The place matters. People trust their public TV stations and programming, at a time when they suspect national media are hiding uncomfortable realities. Public TV stations can convene people for challenging discussions because they can leverage that trust.
The medium matters. People trust public TV’s documentaries to tell them things they need to know and won’t find elsewhere. They connected to this story immersively and emotionally, and that helped them understand the complexity of the issue and its implications for their community. “I think it puts you in the shoes of people better than the news. … Watching that documentary, you feel embarrassed,” said a white participant in Carbondale, Ill.
The in-person nature of the event matters. Talking with other community members about it really helped them process the experience and to think about how the film connected with their own community’s experience. It made them want to work across difference in their own communities in the future. “Outlets like this where people can just hash out issues,” said one Herkimer, N.Y., participant, “it’s very refreshing.”
In Concord, N.H., a participant remarked, “It was great to see this in a group setting because here is a feeling of community. You’re not in it all by yourself.”
The way the event is organized matters. Crucially, there were no experts and no panels. Facilitators were there only to help people talk together as equally expert members of their own communities. The audience became the actors in the event.
Change happened. New conversations happened. Some whiteparticipants worried about the effects of seeing racial violence on children, while Black participants were not as worried, believing this was already part of their children’s experience. This was a breakthrough moment for some. Also, white participants heard from Black participants, sometimes for the first time, stories of daily lives in which racial violence and discrimination were all too familiar. In almost every situation, people believed that the occasion broke a “culture of silence” on race in their community.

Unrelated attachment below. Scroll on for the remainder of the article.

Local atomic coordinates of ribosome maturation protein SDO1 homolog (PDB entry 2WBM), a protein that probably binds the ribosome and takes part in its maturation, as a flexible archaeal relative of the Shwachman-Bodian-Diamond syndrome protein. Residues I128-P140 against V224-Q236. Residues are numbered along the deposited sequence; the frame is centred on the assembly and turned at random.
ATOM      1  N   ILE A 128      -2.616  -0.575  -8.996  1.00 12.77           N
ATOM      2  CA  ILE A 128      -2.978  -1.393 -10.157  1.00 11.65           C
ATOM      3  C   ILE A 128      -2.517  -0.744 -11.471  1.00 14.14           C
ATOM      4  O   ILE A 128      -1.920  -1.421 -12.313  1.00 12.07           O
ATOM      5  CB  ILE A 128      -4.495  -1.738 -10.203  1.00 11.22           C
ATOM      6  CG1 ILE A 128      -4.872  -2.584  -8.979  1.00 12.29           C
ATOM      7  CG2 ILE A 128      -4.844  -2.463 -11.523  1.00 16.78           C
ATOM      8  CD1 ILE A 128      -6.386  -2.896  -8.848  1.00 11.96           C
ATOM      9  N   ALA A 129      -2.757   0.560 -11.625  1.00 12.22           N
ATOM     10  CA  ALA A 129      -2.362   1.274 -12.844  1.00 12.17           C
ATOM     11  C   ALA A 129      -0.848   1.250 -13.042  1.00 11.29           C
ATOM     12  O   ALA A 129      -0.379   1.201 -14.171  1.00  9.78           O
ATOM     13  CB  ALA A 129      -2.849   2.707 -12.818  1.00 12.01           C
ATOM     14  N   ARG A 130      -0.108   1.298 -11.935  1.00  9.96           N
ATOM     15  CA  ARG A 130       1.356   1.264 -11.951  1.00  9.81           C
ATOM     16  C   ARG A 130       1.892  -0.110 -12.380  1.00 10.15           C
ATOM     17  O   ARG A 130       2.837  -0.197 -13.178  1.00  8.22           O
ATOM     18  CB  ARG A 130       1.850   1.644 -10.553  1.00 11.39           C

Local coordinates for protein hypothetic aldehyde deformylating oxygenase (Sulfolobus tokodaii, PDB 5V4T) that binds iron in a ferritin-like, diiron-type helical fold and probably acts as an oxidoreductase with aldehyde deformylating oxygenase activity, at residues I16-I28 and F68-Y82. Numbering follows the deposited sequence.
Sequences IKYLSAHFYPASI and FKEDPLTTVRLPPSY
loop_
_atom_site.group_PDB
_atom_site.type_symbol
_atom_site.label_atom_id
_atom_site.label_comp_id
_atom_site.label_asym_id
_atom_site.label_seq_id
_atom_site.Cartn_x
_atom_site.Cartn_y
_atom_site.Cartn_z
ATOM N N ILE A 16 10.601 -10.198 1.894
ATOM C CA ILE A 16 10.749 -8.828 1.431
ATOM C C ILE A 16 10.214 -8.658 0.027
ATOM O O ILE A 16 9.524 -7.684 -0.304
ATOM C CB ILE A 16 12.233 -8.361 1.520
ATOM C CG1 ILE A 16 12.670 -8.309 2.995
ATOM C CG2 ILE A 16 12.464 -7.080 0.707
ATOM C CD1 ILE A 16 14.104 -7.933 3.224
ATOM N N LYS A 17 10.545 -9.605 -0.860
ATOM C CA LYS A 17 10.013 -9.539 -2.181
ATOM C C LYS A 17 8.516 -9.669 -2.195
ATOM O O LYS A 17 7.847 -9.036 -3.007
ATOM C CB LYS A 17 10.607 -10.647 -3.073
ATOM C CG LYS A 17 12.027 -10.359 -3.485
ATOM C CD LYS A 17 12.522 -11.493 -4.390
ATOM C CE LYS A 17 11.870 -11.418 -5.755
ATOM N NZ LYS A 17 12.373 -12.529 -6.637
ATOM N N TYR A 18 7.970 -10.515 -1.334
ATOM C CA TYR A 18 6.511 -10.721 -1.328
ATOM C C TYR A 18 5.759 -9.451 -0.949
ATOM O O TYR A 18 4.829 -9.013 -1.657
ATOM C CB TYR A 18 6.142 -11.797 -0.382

They also found people they trusted with whom they could break that silence. And they wanted to continue to work together. “I wondered to myself, why are the white people in this community not standing in solidarity with this family?” said a participant in Durham, a city near the 2014. “Why were we not driving there, to Bladenboro, to demand justice for these people?”
We think there are takeaways for public TV leaders in this study. Documentaries are a critical asset for public TV. Stations are a trusted site for in-person (and, in the time of a pandemic, high-touch virtual) conversations across difference, at a time of unprecedented social division. And people welcome the opportunity to move beyond being audience members and becoming changemakers for communities that their public TV stations so proudly represent.
Patricia Aufderheide is University Professor in the School of Communication at American University and a member of the board of directors of the Independent Television Service.